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Plug in the Professional

August 15, 2010

Not surprising, the greatest challenge for most churches starting a special needs ministry is in finding committed volunteers.  Reflecting on a number of conversations with churches in the early stages of special needs inclusion, two mistakes frequently surface as to how a church is recruiting and using special needs volunteers:

1)       Churches primarily recruit individuals who are weekday professional educators, pediatric therapists or medical providers to serve as volunteer caregivers.

2)       Churches fail to consult individuals who are employed in these same fields for advisement.

Special education teachers and pediatric therapists may seem like the ideal target group to provide teaching and one-on-one care for individuals with special needs.  However if the children’s ministry is banking on this group of weekday professionals to serve as special needs buddies and Sunday morning teachers,  the result will likely yield a group of “drafted” rather than “called” ministry helpers.  Don’t be surprised if after time these volunteers lack the endurance and enthusiasm needed to sustain any ministry, let alone special needs.  In his book, Children’s Ministry Volunteers that Stick (Group, 2004), Jim Wideman shares that he rarely recruits professional educators as Sunday school teachers for typical environments.  Wideman humorously explains that if these people are teaching “all week long,” then by Sunday morning “they’re tuckered out.”   Wideman wisely advises using professional educators during their downtime and when they are fresh, such as for a summer Vacation Bible School.

While Wideman’s book is written with the typical children’s ministry in mind, this point and many others in his book, relate well to special needs ministry.  Most people employed as special educators or medical providers spend their work hours emotionally engaged with the special needs population.  Relationally speaking, these individuals may require Sunday (or Wednesday) to recharge before heading back to their own respective fields of ministry.

Now, having said the above, let me address mistake #2.  Don’t miss out on talents and experience of this same group of professionals!  Special education teachers, pediatric therapists and medical providers can provide invaluable (and free!) guidance for a church’s special needs ministry.  Special needs professionals often relish the idea of utilizing their gifts and experience to make an eternal impact. And regardless of their religion or faith, every special needs provider I’ve encountered has a deep personal interest in helping families affected by disability develop a support system.

Listed below are ways professionals may enjoy giving their time and talents to a church’s special needs ministry.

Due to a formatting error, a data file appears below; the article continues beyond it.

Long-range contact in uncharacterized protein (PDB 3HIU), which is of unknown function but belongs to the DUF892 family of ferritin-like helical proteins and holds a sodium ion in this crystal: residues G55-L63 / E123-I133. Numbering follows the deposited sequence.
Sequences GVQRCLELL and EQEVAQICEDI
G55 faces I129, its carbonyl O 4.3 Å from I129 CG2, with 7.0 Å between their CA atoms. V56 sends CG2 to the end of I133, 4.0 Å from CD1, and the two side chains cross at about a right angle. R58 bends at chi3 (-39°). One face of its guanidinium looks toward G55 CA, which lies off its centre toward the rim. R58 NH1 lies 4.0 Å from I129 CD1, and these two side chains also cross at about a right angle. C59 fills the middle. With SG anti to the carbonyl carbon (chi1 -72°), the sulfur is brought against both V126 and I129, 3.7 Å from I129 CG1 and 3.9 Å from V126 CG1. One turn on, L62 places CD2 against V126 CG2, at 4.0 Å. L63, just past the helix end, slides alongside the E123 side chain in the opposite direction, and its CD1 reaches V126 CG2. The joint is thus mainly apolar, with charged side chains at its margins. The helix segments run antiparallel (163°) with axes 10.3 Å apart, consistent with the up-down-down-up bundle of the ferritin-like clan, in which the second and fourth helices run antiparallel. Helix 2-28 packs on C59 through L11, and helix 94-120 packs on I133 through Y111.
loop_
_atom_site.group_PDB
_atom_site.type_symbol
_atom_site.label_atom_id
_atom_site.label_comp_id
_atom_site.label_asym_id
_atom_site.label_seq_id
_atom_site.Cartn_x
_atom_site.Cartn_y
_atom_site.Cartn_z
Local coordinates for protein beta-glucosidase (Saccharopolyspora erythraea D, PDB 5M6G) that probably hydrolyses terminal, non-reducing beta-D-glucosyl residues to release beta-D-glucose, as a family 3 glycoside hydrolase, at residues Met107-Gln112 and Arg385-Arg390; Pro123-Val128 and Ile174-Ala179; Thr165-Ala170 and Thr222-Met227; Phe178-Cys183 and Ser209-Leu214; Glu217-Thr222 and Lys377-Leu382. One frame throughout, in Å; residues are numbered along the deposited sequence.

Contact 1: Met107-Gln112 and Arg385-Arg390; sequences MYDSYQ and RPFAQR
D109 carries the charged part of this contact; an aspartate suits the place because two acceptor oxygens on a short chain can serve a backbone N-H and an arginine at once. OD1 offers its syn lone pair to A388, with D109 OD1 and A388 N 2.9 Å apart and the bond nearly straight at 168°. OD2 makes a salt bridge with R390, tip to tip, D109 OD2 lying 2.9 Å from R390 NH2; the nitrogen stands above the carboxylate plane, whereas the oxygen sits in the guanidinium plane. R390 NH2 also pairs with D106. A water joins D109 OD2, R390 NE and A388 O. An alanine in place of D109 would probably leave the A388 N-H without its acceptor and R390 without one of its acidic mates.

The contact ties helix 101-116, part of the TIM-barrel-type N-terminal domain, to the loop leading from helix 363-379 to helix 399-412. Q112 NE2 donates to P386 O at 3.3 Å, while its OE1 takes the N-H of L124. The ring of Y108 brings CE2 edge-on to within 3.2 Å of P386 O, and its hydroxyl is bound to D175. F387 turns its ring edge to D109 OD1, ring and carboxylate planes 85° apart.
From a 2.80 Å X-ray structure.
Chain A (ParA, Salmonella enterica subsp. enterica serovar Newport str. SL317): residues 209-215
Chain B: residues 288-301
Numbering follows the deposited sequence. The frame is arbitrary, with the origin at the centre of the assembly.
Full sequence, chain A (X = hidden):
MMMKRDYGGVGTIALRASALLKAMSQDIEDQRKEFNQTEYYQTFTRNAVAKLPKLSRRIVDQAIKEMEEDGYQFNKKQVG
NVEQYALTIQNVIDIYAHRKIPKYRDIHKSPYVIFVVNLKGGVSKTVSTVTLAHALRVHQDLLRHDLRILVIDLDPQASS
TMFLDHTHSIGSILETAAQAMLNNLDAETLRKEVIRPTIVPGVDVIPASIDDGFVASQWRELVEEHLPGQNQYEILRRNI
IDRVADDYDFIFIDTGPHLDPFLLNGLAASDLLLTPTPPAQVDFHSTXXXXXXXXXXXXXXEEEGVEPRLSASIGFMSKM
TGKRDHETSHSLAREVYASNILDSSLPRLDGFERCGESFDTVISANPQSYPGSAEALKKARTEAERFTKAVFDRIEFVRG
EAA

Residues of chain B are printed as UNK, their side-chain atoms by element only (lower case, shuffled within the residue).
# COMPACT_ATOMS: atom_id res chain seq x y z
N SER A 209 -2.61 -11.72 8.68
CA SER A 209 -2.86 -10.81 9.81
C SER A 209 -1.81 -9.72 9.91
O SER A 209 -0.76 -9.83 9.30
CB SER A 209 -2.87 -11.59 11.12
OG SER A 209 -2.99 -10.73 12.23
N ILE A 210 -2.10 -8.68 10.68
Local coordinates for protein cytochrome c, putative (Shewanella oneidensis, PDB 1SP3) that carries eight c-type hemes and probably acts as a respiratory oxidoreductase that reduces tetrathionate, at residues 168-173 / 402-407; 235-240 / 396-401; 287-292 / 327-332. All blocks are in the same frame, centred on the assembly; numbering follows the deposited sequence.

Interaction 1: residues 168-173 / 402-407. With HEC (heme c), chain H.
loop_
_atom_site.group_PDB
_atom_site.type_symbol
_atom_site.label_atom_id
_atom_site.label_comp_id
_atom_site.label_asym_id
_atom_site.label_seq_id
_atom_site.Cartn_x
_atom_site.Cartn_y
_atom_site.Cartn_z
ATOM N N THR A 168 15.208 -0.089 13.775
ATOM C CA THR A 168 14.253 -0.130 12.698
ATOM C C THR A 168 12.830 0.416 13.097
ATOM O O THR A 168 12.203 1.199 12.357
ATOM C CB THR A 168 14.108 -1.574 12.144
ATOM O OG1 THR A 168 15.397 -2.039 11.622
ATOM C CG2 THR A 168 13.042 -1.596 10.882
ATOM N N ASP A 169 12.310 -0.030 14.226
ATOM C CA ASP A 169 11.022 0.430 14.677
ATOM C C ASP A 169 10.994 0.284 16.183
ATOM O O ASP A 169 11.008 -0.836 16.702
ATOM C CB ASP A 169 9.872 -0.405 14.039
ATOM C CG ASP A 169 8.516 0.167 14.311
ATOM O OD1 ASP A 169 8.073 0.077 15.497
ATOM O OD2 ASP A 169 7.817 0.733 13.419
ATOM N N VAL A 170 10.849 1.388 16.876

• Develop and lead volunteer training for special needs caregivers.
  • Teach volunteers behavior management strategies for church environments.
  • Observe ministry programming for general guidance or student specific advisement.
  • Review existing curriculum and suggest modifications for different learners.
  • Consult on use of nonverbal communication strategies, utilizing picture symbols or sign language.
  • Conduct or Assist in an intake meeting between parents and special needs ministry.
  • Develop manipulative visual and tactile boards for demonstration of Bible lesson.
  • Offer appropriate craft ideas suitable for participants’ capabilities.
  • Recommend equipment and physical aides for special needs environments.
  • Create a list of common special needs diagnoses for manual or ministry handbook.
  • Speak at a ministry-sponsored function or support group in area of expertise.
  • Advise staff on pertinent and current trends in education and healthcare.
  • Conduct ministry risk assessment and counsel church staff on best practices for risk management.
  • Assist church staff in creating special needs programming policies & procedures.
  • Devise a space plan and layout of special needs classroom(s) and facilities.
  • Design sensory murals and tactile art for ministry area.

P.S. For anyone on the hunt for volunteer recruitment & retention best practices, I HIGHLY recommend Jim Wideman’s book, Children’s Ministry Volunteers That Stick (Group, 2004).  This book is a must-read for all special needs ministry startups!  See to order this book. – Amy Fenton Lee

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  1. P.S. This blog post doesn’t really offer adequate ideas for general volunteer recruitment and retention. We’ve addressed teen volunteers already and I have more in the works on volunteers for a future post. The purpose of this post was simply to address the role of professionals in the ministry. By the way, most church-based special needs ministries are run by a person who at one time served as a special needs professional (i.e. special education teacher, pediatric therapist, etc).

Trackbacks & Pingbacks

  1. The Inclusive Church: An Interview with Amy Fenton Lee (Part II) — Another Piece of the Puzzle
  2. Recruiting Volunteers & Buddies « The Inclusive Church
  3. Addressing Aggressive or Unsafe Behavior « The Inclusive Church

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